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19 responses to “Recalling The Chernobyl Tragedy”

  1. Corvin says:

    najbardziej to dzieci zal

  2. testicules says:

    What a waste of life and money

  3. Squirrelbutt says:

    Sad. It’s so weird to see a town completely deserted.

  4. Musa says:

    It doesn’t look like that nurse (in photo with the young child crying) is having much luck.

    I wonder how many babies and children died from health issues caused by exposure to the radiation released from the explosion/accident at Chernobyl?

  5. RAB says:

    tell me how did the Japanese expect to survive a tsunami wave when they build there reactors at sea level?

    • DavidDerKlabauter says:

      good question… but take into consideration you need to build nuclear reators close to a water source due to high coolant demands. desalinated seawater works very well and is abundant, so it’s not surprising they build npps along coastlines.

  6. Otis R. Needleman says:

    We owe a debt of gratitude to the people who stopped the fire, cleaned up, and built the sarcophagus. They sacrificed themselves for the rest of us.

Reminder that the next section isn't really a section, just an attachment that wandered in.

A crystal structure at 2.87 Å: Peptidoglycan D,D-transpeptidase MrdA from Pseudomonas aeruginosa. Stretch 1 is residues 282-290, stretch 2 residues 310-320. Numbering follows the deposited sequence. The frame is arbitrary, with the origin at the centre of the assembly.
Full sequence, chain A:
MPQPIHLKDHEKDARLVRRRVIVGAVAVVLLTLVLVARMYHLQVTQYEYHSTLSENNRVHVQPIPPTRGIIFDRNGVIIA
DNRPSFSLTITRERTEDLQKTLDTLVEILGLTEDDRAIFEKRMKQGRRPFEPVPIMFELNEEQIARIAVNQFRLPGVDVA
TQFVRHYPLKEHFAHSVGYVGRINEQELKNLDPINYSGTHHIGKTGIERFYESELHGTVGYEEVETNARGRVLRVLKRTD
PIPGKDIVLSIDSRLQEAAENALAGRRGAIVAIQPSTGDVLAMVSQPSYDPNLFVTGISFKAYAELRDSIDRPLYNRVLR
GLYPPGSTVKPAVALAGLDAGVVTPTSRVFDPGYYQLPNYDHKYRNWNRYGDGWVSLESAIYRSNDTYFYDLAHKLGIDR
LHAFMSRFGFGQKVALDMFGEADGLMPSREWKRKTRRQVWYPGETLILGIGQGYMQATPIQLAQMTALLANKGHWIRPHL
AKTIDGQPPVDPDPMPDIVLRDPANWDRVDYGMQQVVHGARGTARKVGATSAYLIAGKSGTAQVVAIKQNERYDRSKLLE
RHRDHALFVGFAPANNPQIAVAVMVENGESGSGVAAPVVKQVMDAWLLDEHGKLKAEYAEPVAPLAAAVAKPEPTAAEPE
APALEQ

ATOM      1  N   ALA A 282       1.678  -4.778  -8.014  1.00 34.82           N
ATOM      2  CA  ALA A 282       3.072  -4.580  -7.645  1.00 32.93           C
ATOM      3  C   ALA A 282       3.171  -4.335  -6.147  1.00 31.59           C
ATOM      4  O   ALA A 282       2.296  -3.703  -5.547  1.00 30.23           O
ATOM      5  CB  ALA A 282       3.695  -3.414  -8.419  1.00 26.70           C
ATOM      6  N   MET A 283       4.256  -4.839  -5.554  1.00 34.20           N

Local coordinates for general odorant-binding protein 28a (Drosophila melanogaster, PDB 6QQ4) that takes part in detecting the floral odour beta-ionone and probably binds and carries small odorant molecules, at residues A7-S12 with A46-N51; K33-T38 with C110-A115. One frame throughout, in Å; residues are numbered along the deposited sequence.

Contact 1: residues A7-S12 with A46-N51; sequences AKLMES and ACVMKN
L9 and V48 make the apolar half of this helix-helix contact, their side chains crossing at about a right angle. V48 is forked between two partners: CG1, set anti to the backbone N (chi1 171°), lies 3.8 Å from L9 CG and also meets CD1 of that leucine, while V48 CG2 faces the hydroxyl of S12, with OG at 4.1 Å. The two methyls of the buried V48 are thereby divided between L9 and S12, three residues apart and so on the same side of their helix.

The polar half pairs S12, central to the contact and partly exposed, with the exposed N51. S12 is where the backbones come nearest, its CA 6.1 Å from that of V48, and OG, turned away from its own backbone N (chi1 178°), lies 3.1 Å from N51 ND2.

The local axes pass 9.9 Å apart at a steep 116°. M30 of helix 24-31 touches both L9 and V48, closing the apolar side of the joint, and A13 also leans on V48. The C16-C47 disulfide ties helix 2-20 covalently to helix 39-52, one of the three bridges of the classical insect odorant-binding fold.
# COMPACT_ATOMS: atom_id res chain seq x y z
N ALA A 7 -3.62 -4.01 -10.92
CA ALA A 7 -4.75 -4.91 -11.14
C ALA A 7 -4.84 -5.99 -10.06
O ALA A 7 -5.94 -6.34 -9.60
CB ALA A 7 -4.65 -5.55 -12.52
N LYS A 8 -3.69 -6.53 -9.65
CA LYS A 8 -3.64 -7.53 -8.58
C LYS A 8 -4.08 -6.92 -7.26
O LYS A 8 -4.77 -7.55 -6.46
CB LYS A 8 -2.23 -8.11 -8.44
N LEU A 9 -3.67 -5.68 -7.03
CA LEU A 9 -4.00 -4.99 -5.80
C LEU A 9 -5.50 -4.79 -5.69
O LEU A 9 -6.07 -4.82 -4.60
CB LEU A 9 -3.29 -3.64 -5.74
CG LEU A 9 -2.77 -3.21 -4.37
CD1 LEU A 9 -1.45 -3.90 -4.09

7. CZenda says:

    The last picture seems a bad joke. Are the people REALLY sweeping a dry radioactive dust with birch sweeps and without any protection ❓

  8. moo says:

    If I remember correctly Belarus took the brunt of the contamination. I’m so happy i came out normal.

  9. RuKsaK says:

    I used to teach at the Nuclear Power Institute in Moscow. Some of the guys there (top USSR nuclear experts) were not informed of Chernobyl until 3 days after it had blown up. Some of them heard about it on the Russian language BBC World service when it happened and told me stories of how they knew it had happened, but couldn’t tell anyone.

    It’s not mere coincidence that this happened 5 years before the collapse of the Soviet Union – it certainly contributed.

  10. 'merican says:


  11. bootdog7 says:

    I guess this goes to show that it’s harder to build containment after the fact…that’s why you have it in the first place.

  12. forehead says:

    People of the former GDR dying today in the Age of 30 by cancer – result of drinking contamined milk back in 1986.

    GDR government kept contamined milk (700 times more than normal level) confidential.

  13. AJ Skinner 1000 says:

    And yet they are operating 3 remaining reactors of THIS power plant?